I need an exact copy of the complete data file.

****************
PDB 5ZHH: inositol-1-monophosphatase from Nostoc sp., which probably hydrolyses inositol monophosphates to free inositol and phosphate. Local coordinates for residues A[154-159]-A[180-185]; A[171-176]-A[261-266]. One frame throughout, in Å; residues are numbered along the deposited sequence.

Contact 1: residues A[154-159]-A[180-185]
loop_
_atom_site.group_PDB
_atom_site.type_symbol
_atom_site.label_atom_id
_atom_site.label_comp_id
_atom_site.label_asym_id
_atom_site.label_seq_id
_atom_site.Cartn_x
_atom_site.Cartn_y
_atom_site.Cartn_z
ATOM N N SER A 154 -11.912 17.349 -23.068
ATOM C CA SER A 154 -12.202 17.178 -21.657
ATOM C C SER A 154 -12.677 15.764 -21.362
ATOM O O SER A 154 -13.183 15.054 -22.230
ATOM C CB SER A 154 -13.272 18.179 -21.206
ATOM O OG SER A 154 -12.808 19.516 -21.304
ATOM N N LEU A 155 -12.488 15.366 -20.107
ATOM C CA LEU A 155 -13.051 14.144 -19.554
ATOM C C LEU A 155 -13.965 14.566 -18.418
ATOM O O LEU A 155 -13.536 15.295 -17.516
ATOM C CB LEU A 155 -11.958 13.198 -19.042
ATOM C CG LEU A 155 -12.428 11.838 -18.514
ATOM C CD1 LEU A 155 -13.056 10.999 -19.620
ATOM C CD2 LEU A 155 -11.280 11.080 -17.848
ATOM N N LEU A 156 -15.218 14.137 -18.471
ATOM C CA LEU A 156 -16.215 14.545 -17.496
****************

PDB 5ZHH: inositol-1-monophosphatase from Nostoc sp., which probably hydrolyses inositol monophosphates to free inositol and phosphate. Local coordinates for residues A[154-159]-A[180-185]; A[171-176]-A[261-266]. One frame throughout, in Å; residues are numbered along the deposited sequence.

Contact 1: residues A[154-159]-A[180-185]
loop_
_atom_site.group_PDB
_atom_site.type_symbol
_atom_site.label_atom_id
_atom_site.label_comp_id
_atom_site.label_asym_id
_atom_site.label_seq_id
_atom_site.Cartn_x
_atom_site.Cartn_y
_atom_site.Cartn_z
ATOM N N SER A 154 -11.912 17.349 -23.068
ATOM C CA SER A 154 -12.202 17.178 -21.657
ATOM C C SER A 154 -12.677 15.764 -21.362
ATOM O O SER A 154 -13.183 15.054 -22.230
ATOM C CB SER A 154 -13.272 18.179 -21.206
ATOM O OG SER A 154 -12.808 19.516 -21.304
ATOM N N LEU A 155 -12.488 15.366 -20.107
ATOM C CA LEU A 155 -13.051 14.144 -19.554
ATOM C C LEU A 155 -13.965 14.566 -18.418
ATOM O O LEU A 155 -13.536 15.295 -17.516
ATOM C CB LEU A 155 -11.958 13.198 -19.042
ATOM C CG LEU A 155 -12.428 11.838 -18.514
ATOM C CD1 LEU A 155 -13.056 10.999 -19.620
ATOM C CD2 LEU A 155 -11.280 11.080 -17.848
ATOM N N LEU A 156 -15.218 14.137 -18.471
ATOM C CA LEU A 156 -16.215 14.545 -17.496